Dealing With an Unexpected Job Loss

Losing your job is one of the 5 most stressful things we experience in life. It follows death, divorce, moving house and major health issues. Probably the greatest impact occurs when the job loss is sudden and unexpected, seemingly unrelated to our work performance. The most obvious and immediate concern is having enough money to cover ongoing bills, such as rent, mortgage or loan repayments. The emotional effects of job loss however can also hit us really hard.

A lady I know was devastated to lose the job that she’d been working in for only a short time. Her supervisor had given good feedback. He had indicated on several occasions that he was pleased with her progress in learning the job. One Thursday afternoon however, she was called into the office and told her employment was being terminated at 4pm the following day.

The Job Loss Didn’t Make Sense….

The decision didn’t make sense at any level. She wrestled with making sense of it. What had she done wrong? She was still on probation. Why weren’t they willing to provide more training support? The following few months were difficult. She doubted her abilities. Her self-esteem was crushed. She thought she’d been doing a good job, and then without warning – it ended.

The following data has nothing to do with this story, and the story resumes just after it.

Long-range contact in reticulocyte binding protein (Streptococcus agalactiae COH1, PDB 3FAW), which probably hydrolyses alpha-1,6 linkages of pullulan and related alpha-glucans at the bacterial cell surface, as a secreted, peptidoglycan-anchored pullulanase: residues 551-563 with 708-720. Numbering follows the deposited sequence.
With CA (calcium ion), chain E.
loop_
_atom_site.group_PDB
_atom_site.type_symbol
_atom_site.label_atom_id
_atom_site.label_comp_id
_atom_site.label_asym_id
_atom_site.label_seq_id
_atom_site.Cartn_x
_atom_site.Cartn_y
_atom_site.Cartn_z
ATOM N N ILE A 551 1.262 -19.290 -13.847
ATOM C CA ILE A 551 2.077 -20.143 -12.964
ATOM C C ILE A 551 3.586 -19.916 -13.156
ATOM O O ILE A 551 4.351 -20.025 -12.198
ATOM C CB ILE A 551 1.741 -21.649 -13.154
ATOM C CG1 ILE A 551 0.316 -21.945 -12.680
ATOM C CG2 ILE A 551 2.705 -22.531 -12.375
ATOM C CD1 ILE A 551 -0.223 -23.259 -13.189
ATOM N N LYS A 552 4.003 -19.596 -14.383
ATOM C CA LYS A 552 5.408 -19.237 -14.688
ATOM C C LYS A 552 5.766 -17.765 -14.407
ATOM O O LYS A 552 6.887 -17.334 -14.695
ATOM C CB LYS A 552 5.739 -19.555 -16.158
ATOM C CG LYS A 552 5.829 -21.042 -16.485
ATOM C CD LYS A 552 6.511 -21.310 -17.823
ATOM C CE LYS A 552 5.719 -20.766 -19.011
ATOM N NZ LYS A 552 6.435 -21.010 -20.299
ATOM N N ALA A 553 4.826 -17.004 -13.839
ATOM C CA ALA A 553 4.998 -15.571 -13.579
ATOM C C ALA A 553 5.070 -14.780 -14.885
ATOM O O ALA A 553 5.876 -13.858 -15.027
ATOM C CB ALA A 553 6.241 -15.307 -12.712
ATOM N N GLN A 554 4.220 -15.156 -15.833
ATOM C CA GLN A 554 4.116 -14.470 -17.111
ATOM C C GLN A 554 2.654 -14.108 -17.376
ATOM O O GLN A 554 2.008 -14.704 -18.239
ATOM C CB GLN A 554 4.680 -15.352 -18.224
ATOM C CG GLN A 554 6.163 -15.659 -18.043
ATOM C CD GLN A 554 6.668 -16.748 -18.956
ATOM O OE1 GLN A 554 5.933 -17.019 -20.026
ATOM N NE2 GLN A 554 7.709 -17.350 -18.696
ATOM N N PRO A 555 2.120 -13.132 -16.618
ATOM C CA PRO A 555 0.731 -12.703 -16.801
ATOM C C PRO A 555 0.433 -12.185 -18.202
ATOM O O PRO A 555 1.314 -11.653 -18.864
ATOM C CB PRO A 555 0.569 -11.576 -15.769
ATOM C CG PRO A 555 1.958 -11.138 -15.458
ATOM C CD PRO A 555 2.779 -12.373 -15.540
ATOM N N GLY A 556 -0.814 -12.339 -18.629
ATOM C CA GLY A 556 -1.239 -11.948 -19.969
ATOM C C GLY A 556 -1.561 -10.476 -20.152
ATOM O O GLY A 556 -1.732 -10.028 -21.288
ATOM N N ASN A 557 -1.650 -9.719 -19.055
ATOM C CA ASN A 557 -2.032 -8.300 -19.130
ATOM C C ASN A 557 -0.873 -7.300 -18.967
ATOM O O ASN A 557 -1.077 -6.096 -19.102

Fortunately my friend didn’t allow this incident to define her. While it took time to find other work, in her spare time she had started doing voluntary work with a local community organisation. This in turn led to part time work, and career opportunities in a totally different field. Four years on, she is in her third year of study at university.

A Blessing In Disguise???

Losing your job is no doubt stressful, but how you respond to it is your choice. The choice you make will impact your future. It may well even be a blessing in disguise, possibly the perfect time to expand your horizons and consider doing something different.

BTW, my friend discovered much later that the reason she lost her job had NOTHING to do with her. Turns out the company was in financial difficulty. She just happened to be the casualty of bad business decisions that were made long before she started working there…

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